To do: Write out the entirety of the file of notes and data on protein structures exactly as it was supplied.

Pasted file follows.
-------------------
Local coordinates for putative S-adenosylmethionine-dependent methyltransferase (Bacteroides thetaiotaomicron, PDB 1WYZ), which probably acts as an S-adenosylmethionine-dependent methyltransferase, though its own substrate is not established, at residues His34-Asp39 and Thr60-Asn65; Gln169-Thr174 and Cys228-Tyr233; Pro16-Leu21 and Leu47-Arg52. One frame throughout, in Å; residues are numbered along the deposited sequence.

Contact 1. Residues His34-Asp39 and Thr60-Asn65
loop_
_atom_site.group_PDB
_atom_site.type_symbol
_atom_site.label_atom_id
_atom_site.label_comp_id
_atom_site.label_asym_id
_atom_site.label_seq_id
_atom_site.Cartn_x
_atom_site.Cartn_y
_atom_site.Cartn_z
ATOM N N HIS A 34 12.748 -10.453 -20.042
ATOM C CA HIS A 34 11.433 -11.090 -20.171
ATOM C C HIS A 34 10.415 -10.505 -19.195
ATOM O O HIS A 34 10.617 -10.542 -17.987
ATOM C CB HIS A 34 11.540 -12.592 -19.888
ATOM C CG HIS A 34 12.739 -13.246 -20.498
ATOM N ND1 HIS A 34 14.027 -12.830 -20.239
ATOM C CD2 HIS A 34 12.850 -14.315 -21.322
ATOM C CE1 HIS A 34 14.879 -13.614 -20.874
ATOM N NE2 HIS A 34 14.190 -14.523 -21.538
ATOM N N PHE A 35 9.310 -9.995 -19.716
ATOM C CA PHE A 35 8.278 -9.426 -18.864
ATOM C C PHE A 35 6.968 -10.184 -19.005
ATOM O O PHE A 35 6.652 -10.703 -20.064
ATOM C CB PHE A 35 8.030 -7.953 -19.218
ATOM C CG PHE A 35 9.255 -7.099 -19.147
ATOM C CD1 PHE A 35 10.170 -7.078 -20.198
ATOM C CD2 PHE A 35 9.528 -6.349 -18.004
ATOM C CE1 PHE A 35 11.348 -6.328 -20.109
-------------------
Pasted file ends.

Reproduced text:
Local coordinates for putative S-adenosylmethionine-dependent methyltransferase (Bacteroides thetaiotaomicron, PDB 1WYZ), which probably acts as an S-adenosylmethionine-dependent methyltransferase, though its own substrate is not established, at residues His34-Asp39 and Thr60-Asn65; Gln169-Thr174 and Cys228-Tyr233; Pro16-Leu21 and Leu47-Arg52. One frame throughout, in Å; residues are numbered along the deposited sequence.

Contact 1. Residues His34-Asp39 and Thr60-Asn65
loop_
_atom_site.group_PDB
_atom_site.type_symbol
_atom_site.label_atom_id
_atom_site.label_comp_id
_atom_site.label_asym_id
_atom_site.label_seq_id
_atom_site.Cartn_x
_atom_site.Cartn_y
_atom_site.Cartn_z
ATOM N N HIS A 34 12.748 -10.453 -20.042
ATOM C CA HIS A 34 11.433 -11.090 -20.171
ATOM C C HIS A 34 10.415 -10.505 -19.195
ATOM O O HIS A 34 10.617 -10.542 -17.987
ATOM C CB HIS A 34 11.540 -12.592 -19.888
ATOM C CG HIS A 34 12.739 -13.246 -20.498
ATOM N ND1 HIS A 34 14.027 -12.830 -20.239
ATOM C CD2 HIS A 34 12.850 -14.315 -21.322
ATOM C CE1 HIS A 34 14.879 -13.614 -20.874
ATOM N NE2 HIS A 34 14.190 -14.523 -21.538
ATOM N N PHE A 35 9.310 -9.995 -19.716
ATOM C CA PHE A 35 8.278 -9.426 -18.864
ATOM C C PHE A 35 6.968 -10.184 -19.005
ATOM O O PHE A 35 6.652 -10.703 -20.064
ATOM C CB PHE A 35 8.030 -7.953 -19.218
ATOM C CG PHE A 35 9.255 -7.099 -19.147
ATOM C CD1 PHE A 35 10.170 -7.078 -20.198
ATOM C CD2 PHE A 35 9.528 -6.349 -18.004
ATOM C CE1 PHE A 35 11.348 -6.328 -20.109